Riksbank to boost foreign currency reserves

The Swedish krona weakened somewhat on Wednesday following an announcement from the Riksbank that it planned to borrow 100 billion kronor of foreign currency.

Riksbank to boost foreign currency reserves

Throughout the financial crisis, the Riksbank has loaned tens of billions of kronor worth of foreign currency to Swedish banks in order to help ensure their liquidity.

But now the Riksbank wants to replenish its foreign currency reserves in case further liquidity assistance is needed, the Riksbank said in a statement on Wednesday.

In addition to making a number of US dollar loans to Swedish banks to maintain liquidity during the ongoing financial crisis, the Riksbank has also entered into swap agreements with the central banks of Iceland, Estonia and Latvia.

“We still need to be prepared for the eventuality that the financial crisis may be both severe and prolonged. This is why we need to strengthen the foreign currency reserve. This is part of our work to safeguard financial stability,” said Riksbank governor Stefan Ingves in a statement.

The Riksbank said it plans borrow the funds from the Swedish National Debt Office (Riksgälden), adding that the boosting of its foreign currency reserves is “temporary” and will be phased out along with other measures currently in place to mitigate the effects of the financial crisis.

But Johan Javéus, head currency strategist with SEB Merchant Banking, questioned how great an effect the move would have.

“The liquidity effects will be negligible,” Javéus told the Direkt news agency.

“We’re talking about interest payments on borrowing and that’s not big enough amount to affect the krona, especially in the short-term.

He added that Riksbank’s actions could add to concerns that the bank knows about worrying developments in the Baltics of which the general public is not yet aware.

However, Javéus theorized that speculation over what the Riksbank may know could put pressure on the krona, although currency movements thus far have been marginal.

Shortly after 4pm on Wednesday, the krona was trading at 7.65 kronor to the dollar, down about 1.5 percent from the opening level of 7.55 kronor per dollar.

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Sweden’s Riksbank raises rates above zero for first time since 2014

Sweden's central bank has increased its key interest rate to 0.25 percent, marking the first time the rate has been above zero for nearly eight years.

Sweden's Riksbank raises rates above zero for first time since 2014

In a press release announcing the move, the bank said that it needed to take action to bring down the current high rate of inflation, which it predicts will average 5.5 percent in 2022, before sinking to 3.3 percent in 2023.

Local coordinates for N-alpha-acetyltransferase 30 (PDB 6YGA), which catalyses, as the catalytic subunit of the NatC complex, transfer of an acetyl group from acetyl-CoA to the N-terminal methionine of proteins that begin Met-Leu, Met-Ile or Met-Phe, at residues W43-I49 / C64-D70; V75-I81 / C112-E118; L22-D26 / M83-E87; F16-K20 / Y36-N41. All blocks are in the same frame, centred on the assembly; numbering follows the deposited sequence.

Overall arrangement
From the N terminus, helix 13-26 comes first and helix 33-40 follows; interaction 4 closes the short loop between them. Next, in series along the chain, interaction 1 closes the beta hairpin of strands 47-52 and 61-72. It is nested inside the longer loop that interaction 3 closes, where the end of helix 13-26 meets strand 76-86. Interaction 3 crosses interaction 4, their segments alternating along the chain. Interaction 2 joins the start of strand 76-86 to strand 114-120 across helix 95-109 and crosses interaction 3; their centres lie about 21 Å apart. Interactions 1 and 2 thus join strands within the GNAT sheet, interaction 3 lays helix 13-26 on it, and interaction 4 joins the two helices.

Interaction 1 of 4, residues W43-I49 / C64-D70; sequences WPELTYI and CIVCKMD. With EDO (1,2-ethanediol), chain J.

“Inflation has risen to the highest level since the 1990s and is going to stay high for a while. To prevent high inflation taking hold in price and wage developments, the directors have decided to raise interest rates from zero to 0.25 percent,” it said. 

The Riksbank, which is tasked by the government to keep inflation at around two percent, has been caught off-guard by the speed and duration of price rises.

Just a few months ago, in February, it said it expected inflation to be temporary, predicting there was no need to increase rates until 2024.

The last time the key inflation rate was above zero was in the autumn of 2014. 

In the press release, the bank warned that the rate would continue to increase further in the coming years. 

“The prognosis is that the interest rate will be increased in two to three further steps this year, and that it will reach a little under two percent at the end of the three-year prognosis period,” it said. 

According to the bank’s new future scenarios, its key interest rate will reach about 1.18 percent in a year, and 1.57 percent within two years. 

In a further tightening of Sweden’s monetary policy, the bank has also decided to reduce its bond purchases. 

“With this monetary policy we expect inflation rates to decline next year and from 2024 to be close to two percent,” the bank wrote. 

Annika Winsth, the chief economist of Nordea, one of Sweden’s largest banks, said the rate hike was “sensible”. 

“When you look at how inflation is right now and that the Riksbank needs to cool down the economy, it’s good that they’re taking action – the earlier the better. The risk if you wait is that you need to righten even more.” 

She said people in Sweden should be prepared for rates to rise even further. 

“You shouldn’t rule it out in the coming year. Then you’ll have a once percentage point increase which will go straight into fluctuating mortgage rates.”